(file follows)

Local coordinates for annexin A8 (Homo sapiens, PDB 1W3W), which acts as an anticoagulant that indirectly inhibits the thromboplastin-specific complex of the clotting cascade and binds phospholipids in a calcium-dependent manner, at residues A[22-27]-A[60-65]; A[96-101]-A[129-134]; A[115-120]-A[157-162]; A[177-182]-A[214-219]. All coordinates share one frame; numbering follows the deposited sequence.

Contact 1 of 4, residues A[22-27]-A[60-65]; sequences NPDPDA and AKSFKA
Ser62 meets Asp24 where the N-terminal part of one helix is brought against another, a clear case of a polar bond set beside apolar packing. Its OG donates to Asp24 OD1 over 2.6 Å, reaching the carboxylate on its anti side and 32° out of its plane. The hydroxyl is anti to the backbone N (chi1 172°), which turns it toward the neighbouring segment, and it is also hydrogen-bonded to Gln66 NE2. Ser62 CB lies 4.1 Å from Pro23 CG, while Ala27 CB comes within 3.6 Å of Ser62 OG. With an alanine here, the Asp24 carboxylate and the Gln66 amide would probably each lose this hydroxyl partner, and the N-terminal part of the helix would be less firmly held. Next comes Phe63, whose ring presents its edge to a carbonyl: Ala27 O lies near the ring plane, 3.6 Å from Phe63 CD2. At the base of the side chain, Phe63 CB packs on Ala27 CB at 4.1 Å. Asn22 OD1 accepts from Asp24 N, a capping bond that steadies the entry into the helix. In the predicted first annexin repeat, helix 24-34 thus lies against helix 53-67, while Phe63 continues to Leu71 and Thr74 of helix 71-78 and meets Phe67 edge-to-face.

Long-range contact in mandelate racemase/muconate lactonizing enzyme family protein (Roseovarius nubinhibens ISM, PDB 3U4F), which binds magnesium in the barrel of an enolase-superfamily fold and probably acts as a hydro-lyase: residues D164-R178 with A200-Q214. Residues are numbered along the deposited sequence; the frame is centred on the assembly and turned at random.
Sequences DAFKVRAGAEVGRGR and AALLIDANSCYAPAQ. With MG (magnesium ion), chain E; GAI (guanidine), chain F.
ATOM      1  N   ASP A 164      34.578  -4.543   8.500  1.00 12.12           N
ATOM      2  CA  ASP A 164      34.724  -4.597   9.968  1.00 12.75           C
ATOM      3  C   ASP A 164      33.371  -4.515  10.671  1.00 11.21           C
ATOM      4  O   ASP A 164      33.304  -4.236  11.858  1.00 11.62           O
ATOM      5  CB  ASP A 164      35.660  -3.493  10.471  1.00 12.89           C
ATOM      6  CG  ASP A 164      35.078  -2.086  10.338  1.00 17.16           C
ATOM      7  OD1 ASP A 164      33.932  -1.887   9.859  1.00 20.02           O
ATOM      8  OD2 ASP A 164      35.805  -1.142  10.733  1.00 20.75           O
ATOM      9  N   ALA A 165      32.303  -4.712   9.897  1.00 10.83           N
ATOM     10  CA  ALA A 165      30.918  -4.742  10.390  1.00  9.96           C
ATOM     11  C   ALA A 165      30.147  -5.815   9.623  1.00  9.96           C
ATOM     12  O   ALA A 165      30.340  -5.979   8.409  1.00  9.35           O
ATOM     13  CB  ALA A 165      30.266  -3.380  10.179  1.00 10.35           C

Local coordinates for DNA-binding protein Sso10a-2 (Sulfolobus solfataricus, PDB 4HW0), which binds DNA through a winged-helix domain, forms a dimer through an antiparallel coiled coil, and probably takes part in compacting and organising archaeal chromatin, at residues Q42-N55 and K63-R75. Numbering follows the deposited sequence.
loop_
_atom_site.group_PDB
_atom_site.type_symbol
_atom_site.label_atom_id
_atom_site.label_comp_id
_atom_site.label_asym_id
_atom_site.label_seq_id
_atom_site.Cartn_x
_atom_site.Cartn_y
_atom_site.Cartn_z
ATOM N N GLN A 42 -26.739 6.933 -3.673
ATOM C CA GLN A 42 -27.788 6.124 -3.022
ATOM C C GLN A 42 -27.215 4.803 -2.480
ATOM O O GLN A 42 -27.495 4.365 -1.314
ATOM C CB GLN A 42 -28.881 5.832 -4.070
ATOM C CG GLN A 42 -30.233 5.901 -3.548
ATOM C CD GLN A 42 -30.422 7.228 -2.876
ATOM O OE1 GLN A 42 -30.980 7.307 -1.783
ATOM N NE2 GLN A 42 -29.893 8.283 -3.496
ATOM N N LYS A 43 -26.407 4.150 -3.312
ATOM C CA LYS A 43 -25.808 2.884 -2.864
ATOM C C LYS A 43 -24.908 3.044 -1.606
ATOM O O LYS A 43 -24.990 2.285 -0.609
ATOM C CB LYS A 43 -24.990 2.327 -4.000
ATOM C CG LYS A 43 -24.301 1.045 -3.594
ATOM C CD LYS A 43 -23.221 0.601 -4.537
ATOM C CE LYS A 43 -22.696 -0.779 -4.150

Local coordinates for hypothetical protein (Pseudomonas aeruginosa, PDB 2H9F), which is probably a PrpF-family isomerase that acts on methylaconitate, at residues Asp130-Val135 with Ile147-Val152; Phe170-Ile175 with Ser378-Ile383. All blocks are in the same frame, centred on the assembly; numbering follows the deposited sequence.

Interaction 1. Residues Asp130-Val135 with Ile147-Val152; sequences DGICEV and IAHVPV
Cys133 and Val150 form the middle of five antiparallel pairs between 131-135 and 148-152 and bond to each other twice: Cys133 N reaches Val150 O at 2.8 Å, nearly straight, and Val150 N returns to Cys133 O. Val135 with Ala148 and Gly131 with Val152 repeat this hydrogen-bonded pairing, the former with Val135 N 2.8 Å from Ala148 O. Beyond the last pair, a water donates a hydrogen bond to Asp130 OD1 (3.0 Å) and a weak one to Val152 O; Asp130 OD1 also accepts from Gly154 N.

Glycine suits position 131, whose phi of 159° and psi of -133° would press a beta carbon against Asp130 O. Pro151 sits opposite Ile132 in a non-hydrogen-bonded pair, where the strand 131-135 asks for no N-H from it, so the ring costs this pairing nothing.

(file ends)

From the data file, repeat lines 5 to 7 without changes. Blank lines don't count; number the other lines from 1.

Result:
Sequences DAFKVRAGAEVGRGR and AALLIDANSCYAPAQ. With MG (magnesium ion), chain E; GAI (guanidine), chain F.
ATOM      1  N   ASP A 164      34.578  -4.543   8.500  1.00 12.12           N
ATOM      2  CA  ASP A 164      34.724  -4.597   9.968  1.00 12.75           C